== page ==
4. When will the world stop believing leftists stories ? Please, don't you see it's a myth for children you just heard ? The truth is so far away from that. This is just pure republican propaganda.

  5. i'm actually french i've studied these motherfuckers revolutions during almost all my scolarity
    idek what i'm doing here

  6. Lies lies big lies!! Middle class (merchants and business classes) wanted to capture authority over Europe. They used farmers for it. They conspired against the dynasty and hijacked European power. Napolean was just a puppet.
    Earlier it was kings and nobles, later it became merchants and business aristocrats.

  7. Every attempt to change the government in EVEL ways,..can make disasters to the people in self. They will be another opportunity for the next EVEL government replacement, it's NEVER end, unless the people make it the change it in good ways.

  8. Louis XVI wasn't bad, he was just incompetent of ruling to stabilize the state or controlling them nobles. He was a man of many things but the ruling the Kingdom of France wasn't one of them. He would've made a better keysmith or a locksmith than a king.
    And Mari Antoinette wasn't the kind of person to say 'Let them eat cake.'
    She was a person who liked simple things than the French Aristocrats, although still being simple among the nobles still looked like noble to the people's eye. She was just a princess of Prussia who married the wrong person at the wrong time.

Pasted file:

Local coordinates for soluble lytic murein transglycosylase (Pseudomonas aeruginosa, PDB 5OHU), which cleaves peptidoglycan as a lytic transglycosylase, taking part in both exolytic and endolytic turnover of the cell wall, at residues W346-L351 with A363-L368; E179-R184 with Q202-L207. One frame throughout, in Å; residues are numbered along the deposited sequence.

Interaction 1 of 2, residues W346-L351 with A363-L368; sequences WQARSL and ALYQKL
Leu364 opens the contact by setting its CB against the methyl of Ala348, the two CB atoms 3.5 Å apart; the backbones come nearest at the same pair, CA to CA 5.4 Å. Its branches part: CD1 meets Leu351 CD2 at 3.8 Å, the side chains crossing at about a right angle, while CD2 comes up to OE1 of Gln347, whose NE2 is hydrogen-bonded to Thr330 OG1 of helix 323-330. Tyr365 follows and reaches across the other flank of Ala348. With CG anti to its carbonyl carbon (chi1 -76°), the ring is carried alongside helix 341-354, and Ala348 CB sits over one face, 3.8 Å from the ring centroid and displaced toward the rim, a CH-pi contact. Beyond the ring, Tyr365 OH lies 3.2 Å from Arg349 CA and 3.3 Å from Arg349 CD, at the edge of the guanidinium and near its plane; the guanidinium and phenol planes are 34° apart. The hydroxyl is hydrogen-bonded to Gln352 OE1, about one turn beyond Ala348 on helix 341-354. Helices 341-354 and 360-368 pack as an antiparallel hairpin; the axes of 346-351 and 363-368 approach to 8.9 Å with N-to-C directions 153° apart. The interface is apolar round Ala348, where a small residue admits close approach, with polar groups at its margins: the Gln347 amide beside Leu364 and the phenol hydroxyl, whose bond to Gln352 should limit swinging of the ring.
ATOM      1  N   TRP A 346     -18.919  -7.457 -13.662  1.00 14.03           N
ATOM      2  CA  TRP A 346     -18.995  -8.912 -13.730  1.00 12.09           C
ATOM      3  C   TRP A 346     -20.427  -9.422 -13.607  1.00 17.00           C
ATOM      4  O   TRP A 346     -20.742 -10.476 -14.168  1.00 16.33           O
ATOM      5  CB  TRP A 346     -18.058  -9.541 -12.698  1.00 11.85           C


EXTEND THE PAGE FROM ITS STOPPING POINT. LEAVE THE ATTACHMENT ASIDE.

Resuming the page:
9. Something you could have perhaps said too (but perhaps the video is too short) is that the State has turned to a police-state's authoritarian regime with a certain repression through fear. Bastille was actually as a political prison because everyone could be jailed just on order.

  10. Yesterday version :
    French people : * can't afford bread *
    Marie-Antoinette : " let them have cake "

    Nowadays version :

    French people : * can't afford fuel*
    Brigitte Macron : " let them have electric cars "
    French people :
    * challenge accepted *

    I SWEAR on my LIFE she said this. I am not even kidding 😂 😂 😂 😂

  11. Isn't it an amazing insight into philosophical questions, repetitive insights into human behaviour and the cyclical nature of time all encapsulated in a 5 minute video? Kudos to teded♥️🕊

  12. Such a squeaky clean presentation. There was blood on the streets and it was probably worse when Gadaffi fell.